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Rule against Perpetuities

Vesting, Wait And See Statutes

Under the COMMON LAW, the principle that no interest in property is valid unless it vests not later than twenty-one years, plus the period of gestation, after some life or lives in being which exist at the time of the creation of the interest.

The courts developed the rule during the seventeenth century in order to restrict a person's power to control perpetually the ownership and possession of his or her property after death and to ensure the transferability of property. The rule includes the period of gestation to cover cases of posthumous birth.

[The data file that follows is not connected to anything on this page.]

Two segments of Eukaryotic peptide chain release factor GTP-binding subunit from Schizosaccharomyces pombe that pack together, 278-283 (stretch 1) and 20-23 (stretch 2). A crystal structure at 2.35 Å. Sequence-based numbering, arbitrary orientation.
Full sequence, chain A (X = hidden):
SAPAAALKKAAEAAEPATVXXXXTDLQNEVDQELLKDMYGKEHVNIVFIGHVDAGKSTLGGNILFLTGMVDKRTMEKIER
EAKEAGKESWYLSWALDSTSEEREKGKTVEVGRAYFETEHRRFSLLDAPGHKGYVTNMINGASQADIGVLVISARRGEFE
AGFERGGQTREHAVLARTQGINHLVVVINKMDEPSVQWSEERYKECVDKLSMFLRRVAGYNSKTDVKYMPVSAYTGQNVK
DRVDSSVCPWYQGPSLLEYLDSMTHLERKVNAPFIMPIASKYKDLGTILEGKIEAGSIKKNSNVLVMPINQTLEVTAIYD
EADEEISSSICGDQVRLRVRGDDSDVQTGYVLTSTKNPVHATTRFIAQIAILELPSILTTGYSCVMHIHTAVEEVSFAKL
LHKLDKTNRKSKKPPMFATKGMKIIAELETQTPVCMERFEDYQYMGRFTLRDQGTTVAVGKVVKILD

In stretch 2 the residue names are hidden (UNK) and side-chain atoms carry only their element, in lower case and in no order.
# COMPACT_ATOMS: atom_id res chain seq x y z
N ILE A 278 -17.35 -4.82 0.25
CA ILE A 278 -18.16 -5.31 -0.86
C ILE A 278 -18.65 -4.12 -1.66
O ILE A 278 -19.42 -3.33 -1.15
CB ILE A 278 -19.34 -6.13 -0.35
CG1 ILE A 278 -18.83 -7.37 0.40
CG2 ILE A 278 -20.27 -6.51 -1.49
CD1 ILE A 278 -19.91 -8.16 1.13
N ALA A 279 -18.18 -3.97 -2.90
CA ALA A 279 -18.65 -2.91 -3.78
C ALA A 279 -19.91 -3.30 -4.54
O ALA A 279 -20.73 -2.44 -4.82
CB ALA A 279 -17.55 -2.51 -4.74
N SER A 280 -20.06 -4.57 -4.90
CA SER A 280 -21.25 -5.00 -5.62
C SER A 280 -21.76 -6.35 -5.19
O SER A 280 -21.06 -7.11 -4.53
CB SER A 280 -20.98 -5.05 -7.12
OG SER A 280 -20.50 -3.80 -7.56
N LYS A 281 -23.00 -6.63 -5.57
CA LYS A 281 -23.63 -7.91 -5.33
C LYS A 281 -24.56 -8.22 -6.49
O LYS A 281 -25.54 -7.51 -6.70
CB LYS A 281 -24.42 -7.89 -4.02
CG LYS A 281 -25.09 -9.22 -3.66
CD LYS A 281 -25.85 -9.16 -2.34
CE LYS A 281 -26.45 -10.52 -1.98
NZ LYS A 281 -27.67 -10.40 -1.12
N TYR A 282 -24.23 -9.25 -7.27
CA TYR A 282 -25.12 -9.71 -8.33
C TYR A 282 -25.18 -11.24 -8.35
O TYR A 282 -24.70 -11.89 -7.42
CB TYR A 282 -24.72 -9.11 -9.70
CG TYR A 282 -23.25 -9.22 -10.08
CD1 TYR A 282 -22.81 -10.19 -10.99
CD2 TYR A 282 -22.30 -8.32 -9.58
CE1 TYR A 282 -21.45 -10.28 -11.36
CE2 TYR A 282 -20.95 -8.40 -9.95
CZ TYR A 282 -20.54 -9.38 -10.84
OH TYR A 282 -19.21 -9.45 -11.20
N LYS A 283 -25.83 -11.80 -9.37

FURTHER READINGS

Dobris, Joel C. 2000. "The Death of the Rule Against Perpetuities, or the RAP Has No Friends—An Essay." Real Property, Probate and Trust Journal 35 (fall): 601–65.

"Dynasty Trusts and the Rule Against Perpetuities." 2003. Harvard Law Review 116 (June): 2588–2609.

Gray, John Chipman. 2003. The Rule Against Perpetuities. Union, N.J.: Lawbook Exchange.

CROSS-REFERENCES

Life in Being; Second Look Doctrine.

Additional topics

Law Library - American Law and Legal InformationFree Legal Encyclopedia: Roberts v. United States Jaycees to Secretary of State